Sebastian Errazuriz by Ari Espay.



Name: Sebastian Errazuriz
Profession: Creative
Nationality: Chilean
Zodiac sign: Cancer
Instagram: @sebastianstudio

LATINNESS: Sebastian, you are a citizen of the world. You were born in Chile, grew up in London and studied in New York. Is that correct? 

SEBASTIAN: Exactly. I studied for a while in Chile. Then, at 18, I moved to the United States, specifically to New York.

LATINNESS: And how did you discover the art world? 

SEBASTIAN: My father is a doctor of education through art meaning he is dedicated to educating every child in Chile in art from kindergarten to the age of 18. I learned through the art program he designed, and I was the first one he trained, kind of like a lab rat.

I’m like one of those kids you see on Netflix, whose parents are obsessed with some sport and train their kids to be golfers or football players. In my case, my father became obsessed with me becoming an artist, and it just so happened that I found it easy and enjoyed it. 

LATINNESS: Like a King Richard, but the art version. 

SEBASTIAN: A bit. The difference is that in sports, everything is measurable, and in art, it’s not. However, having a father like Will Smith was surely entertaining because he was in the maze. What King Richard did was go out and seek opportunities.

In my case, my father was extremely strict.. Nothing was ever good enough for him. My younger brother was the only one who didn’t turn out artistic, but he had the best grades in science, mathematics and everything else. My father would scold him. He’d look at his grades and say, “José Pablo, how can this be? You have a five in art; this is terrible… you’re going to be punished.” I’d step in, saying, “Hey, Dad. Look at the rest of his grades; he’s the top student in everything else. He just doesn’t like art, and that’s okay.” He was like a father getting upset with his child for not doing well in math or science, which is the traditional way, but reversed.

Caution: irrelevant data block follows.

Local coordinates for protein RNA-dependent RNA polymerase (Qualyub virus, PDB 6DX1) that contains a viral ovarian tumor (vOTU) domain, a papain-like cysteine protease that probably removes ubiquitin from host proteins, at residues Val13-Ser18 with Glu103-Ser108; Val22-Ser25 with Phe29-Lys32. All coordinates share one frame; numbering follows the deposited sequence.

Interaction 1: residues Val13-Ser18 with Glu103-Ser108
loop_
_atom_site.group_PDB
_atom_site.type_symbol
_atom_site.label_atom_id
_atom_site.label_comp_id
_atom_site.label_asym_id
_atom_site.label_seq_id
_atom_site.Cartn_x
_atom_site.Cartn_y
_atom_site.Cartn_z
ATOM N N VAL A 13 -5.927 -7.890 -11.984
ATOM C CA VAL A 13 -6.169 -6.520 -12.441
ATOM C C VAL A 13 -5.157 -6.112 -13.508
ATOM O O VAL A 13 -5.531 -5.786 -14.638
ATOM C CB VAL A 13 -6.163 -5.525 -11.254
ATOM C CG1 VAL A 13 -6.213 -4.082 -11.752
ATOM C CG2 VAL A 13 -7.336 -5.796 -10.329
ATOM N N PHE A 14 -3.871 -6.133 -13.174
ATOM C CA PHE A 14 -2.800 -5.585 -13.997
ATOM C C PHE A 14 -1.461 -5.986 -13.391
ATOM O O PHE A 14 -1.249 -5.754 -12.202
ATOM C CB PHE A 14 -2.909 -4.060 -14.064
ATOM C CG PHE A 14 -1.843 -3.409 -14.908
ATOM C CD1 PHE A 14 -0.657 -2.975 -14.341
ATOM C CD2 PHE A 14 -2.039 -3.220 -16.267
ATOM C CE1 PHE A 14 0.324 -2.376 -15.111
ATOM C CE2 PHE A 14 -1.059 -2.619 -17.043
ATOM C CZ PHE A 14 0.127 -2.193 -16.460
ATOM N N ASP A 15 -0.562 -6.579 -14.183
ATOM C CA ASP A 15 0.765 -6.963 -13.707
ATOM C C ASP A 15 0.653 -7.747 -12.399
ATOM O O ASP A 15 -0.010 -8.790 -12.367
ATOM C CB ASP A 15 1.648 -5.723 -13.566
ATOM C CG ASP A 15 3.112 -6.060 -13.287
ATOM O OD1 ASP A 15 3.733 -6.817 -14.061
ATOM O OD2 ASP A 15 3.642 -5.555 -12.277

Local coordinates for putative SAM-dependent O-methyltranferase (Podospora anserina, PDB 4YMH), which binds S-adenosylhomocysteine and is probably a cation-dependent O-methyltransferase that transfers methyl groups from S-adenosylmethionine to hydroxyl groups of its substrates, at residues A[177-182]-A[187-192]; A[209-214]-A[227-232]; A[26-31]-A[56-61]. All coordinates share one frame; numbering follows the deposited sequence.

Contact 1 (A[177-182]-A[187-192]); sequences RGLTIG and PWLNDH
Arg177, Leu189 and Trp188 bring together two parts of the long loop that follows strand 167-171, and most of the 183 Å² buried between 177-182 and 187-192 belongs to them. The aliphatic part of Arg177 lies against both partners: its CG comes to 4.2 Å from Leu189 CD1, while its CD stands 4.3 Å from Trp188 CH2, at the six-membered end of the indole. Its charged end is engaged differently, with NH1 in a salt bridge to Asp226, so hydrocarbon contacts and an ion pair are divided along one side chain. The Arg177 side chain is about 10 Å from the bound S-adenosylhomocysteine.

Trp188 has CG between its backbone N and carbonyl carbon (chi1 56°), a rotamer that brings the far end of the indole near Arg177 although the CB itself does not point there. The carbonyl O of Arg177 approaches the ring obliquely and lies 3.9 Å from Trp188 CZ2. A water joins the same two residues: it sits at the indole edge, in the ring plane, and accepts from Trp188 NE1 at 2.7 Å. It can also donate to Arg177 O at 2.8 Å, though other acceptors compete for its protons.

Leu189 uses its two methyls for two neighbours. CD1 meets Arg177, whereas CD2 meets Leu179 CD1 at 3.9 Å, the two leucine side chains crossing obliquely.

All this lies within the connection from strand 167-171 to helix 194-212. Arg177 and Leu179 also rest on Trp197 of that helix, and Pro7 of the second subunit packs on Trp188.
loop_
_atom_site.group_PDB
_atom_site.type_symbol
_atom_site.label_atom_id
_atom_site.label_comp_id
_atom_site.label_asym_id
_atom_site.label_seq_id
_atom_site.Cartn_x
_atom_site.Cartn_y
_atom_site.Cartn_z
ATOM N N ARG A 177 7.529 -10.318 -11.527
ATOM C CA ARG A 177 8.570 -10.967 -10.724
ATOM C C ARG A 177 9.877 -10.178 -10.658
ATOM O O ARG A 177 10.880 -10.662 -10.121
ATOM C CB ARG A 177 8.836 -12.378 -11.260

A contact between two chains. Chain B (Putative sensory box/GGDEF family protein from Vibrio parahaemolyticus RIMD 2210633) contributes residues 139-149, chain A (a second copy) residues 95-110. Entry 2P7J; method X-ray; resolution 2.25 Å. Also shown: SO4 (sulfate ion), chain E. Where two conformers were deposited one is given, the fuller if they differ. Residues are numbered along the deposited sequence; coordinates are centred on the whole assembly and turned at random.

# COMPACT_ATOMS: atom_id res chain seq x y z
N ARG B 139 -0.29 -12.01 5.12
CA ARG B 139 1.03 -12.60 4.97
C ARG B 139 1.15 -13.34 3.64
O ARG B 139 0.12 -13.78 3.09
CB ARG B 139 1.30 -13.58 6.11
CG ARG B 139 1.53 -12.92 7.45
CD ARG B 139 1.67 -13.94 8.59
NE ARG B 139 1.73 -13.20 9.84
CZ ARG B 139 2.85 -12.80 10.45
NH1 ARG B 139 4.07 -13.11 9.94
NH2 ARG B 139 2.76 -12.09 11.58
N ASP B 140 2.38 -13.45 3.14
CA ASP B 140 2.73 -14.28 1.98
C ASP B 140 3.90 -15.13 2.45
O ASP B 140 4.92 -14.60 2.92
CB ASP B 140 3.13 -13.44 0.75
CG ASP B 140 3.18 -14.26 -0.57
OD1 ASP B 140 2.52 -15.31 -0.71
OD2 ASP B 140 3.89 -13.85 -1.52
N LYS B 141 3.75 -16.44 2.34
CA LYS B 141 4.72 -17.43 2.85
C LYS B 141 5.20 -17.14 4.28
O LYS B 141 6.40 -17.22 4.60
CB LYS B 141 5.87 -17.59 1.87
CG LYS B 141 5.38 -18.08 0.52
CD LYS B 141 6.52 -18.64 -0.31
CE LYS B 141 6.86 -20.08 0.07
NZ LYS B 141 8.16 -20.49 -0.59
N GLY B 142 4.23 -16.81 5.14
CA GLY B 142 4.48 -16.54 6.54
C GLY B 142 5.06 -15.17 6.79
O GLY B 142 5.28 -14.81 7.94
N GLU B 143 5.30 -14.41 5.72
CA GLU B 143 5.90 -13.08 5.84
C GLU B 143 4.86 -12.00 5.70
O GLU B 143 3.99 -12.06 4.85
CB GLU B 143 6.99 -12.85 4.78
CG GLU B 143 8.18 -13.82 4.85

LATINNESS: Today, I was listening to a podcast by Scott Galloway, in which he talked about the importance of living in one of the 20 mega-cities to enrich yourself with these kinds of opportunities. Do you feel that growing up in London was valuable for you as a child?

SEBASTIAN: In my very early years? Yes. My childhood unfolded in London. Those formative years when you are exposed to a wide variety of cultures, religions, it’s something much more interesting, especially in a time when there was no internet, nor access to information and culture depended on your environment.

Having a mother who was a preschool teacher, somewhat of a psychologist, and a father fully focused on the arts, taking us to museums every weekend, and having friends from different backgrounds (Indian, Muslim, German…) helped a lot.

Later, when I attended university in Chile, a country of 17 or 18 million inhabitants, isolated, classist, racist, homophobic, very conservative, and extremely religious, it was a different story.

Religion can have a very positive aspect, but also very negative ones when it’s very structural, especially in creative fields. I think that made it more challenging– trying to carve out a space in a career in a country where there was almost no market, and every idea was diminished. Who knows what would have happened if I had been in New York or London during those years!

LATINNESS: Of course,a bit of an oddity, in a way. Yet Chile had this emerging creative environment that we’ve seen in some movies.

SEBASTIAN: I don’t think there was an emerging creative movement in Chile. On the contrary, I believe it had much less than other countries.

LATINNESS: In that case, sometimes challenges help create good art. Do you think the fact that what you were looking for didn’t exist in Chile fueled the need to explore some themes that in London might have been more common or that you wouldn’t have questioned? Sometimes, those kinds of situations add a bit of depth to art, don’t they?

SEBASTIAN: It’s a good point. I don’t know, Kelly. On one hand, there are many studies showing that some successful people reach that point through a mix of knowing they have the support of one of their parents while simultaneously seeking paternal approval and facing a certain degree of tension or problems.

I had that. On one side, parents who loved me, but on the other, nothing was ever enough for them. There were also limited resources and opportunities; certain things were not there. As a child, I had hunger, anger and desperation, but at the same time, a lot of affection.